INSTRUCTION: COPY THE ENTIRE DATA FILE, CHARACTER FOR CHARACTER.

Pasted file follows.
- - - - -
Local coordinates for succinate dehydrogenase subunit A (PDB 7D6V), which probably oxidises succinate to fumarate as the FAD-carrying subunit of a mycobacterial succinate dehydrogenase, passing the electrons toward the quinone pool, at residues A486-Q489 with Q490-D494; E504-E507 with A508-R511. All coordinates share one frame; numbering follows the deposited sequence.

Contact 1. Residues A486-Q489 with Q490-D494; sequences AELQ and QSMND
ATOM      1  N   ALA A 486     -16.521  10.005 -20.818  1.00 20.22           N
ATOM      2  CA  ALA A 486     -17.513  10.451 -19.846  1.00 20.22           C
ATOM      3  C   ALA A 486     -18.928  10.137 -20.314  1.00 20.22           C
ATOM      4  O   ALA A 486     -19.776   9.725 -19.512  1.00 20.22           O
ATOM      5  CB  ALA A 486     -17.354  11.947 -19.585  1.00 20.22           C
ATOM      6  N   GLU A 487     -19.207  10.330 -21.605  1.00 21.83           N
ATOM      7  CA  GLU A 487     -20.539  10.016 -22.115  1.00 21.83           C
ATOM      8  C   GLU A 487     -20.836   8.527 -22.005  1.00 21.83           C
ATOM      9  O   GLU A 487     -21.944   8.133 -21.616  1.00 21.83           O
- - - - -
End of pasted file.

Local coordinates for succinate dehydrogenase subunit A (PDB 7D6V), which probably oxidises succinate to fumarate as the FAD-carrying subunit of a mycobacterial succinate dehydrogenase, passing the electrons toward the quinone pool, at residues A486-Q489 with Q490-D494; E504-E507 with A508-R511. All coordinates share one frame; numbering follows the deposited sequence.

Contact 1. Residues A486-Q489 with Q490-D494; sequences AELQ and QSMND
ATOM      1  N   ALA A 486     -16.521  10.005 -20.818  1.00 20.22           N
ATOM      2  CA  ALA A 486     -17.513  10.451 -19.846  1.00 20.22           C
ATOM      3  C   ALA A 486     -18.928  10.137 -20.314  1.00 20.22           C
ATOM      4  O   ALA A 486     -19.776   9.725 -19.512  1.00 20.22           O
ATOM      5  CB  ALA A 486     -17.354  11.947 -19.585  1.00 20.22           C
ATOM      6  N   GLU A 487     -19.207  10.330 -21.605  1.00 21.83           N
ATOM      7  CA  GLU A 487     -20.539  10.016 -22.115  1.00 21.83           C
ATOM      8  C   GLU A 487     -20.836   8.527 -22.005  1.00 21.83           C
ATOM      9  O   GLU A 487     -21.944   8.133 -21.616  1.00 21.83           O